It usually takes about 6 to 8 weeks for a permit and to mount a capture operation. While the quota was only issued Aug. 4, Whale and Dolphin Conservation says that the captures reportedly took place in July.
One paper that was presented to the International Whaling Commission Scientific Committee in Slovenia last May noted that wild orca captures can hurt the population, because there is not enough data on the whale population in that part of the world to support wild capture:
The live-capture of killer whales raises concerns because it targets the same local stock of transient killer whales in the western Okhotsk Sea. Russian officials deny the existence of killer whale ecotypes in the Russian Far East, and consequently do not manage fish-eating and mammal-eating killer whales as different management units. No reliable abundance estimates of either killer whale ecotype in the Okhotsk Sea is available.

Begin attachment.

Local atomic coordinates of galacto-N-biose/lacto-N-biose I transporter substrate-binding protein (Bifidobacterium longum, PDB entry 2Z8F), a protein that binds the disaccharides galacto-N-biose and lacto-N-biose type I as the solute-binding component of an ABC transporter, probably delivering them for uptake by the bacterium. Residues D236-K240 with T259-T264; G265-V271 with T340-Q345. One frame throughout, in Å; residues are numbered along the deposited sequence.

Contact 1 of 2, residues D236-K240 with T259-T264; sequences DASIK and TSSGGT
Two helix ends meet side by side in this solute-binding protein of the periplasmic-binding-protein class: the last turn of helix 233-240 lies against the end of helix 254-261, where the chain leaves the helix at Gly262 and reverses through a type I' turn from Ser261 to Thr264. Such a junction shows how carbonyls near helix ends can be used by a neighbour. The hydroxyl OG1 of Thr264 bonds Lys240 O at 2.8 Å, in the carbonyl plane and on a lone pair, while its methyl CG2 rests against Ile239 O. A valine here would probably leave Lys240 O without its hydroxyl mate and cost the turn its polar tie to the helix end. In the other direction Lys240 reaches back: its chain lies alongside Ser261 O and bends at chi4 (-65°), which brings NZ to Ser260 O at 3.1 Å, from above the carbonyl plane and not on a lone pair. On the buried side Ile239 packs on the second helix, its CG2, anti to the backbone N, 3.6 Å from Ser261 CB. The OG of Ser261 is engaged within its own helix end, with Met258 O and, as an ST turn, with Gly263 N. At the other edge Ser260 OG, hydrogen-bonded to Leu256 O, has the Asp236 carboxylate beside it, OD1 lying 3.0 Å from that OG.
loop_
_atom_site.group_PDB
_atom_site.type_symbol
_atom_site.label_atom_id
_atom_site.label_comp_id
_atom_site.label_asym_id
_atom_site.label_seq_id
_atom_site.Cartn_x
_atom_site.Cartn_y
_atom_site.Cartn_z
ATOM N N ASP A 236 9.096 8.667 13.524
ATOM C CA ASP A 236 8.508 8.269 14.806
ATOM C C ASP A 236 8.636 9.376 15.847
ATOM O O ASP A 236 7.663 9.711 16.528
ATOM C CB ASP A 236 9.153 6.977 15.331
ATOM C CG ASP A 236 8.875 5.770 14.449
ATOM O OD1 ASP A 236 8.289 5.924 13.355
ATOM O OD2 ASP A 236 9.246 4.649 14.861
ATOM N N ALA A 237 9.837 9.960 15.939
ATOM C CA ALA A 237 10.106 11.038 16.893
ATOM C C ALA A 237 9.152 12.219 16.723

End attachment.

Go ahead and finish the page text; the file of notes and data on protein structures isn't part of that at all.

For now, Hoyt is asking the Russian fisheries inspectors to provide a factual account of the orcas taken as well as to report essential biological information about each whale. He also hopes to find out whether permits were in place for the captures.